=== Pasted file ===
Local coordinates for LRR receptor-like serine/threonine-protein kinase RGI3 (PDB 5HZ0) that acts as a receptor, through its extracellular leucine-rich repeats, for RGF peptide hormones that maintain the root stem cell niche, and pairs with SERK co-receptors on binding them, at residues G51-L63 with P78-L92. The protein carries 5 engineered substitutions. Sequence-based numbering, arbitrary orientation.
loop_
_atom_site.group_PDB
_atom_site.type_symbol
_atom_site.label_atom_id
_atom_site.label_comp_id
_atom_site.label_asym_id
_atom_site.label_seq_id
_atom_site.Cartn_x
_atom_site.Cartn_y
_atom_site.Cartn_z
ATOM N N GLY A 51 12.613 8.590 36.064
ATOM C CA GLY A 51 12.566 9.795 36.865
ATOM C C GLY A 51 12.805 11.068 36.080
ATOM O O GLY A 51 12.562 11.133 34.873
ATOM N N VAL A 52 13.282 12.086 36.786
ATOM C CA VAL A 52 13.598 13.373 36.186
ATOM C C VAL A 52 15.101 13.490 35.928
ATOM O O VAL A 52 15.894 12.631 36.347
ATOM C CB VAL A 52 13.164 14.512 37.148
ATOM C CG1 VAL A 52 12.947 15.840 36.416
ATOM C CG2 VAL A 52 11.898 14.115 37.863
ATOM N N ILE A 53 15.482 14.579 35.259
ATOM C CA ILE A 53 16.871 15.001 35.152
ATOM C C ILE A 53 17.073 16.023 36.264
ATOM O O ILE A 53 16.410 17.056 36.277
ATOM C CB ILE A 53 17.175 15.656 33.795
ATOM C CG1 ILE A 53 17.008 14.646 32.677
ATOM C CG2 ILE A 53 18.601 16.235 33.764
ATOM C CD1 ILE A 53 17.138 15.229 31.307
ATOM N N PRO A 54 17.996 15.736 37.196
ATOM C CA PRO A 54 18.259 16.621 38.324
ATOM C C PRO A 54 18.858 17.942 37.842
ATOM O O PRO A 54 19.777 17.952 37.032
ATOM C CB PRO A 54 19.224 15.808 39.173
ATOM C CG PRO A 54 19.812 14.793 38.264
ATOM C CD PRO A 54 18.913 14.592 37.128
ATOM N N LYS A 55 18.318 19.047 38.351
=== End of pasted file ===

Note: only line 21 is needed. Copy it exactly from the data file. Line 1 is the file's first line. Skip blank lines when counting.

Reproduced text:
ATOM C CG1 VAL A 52 12.947 15.840 36.416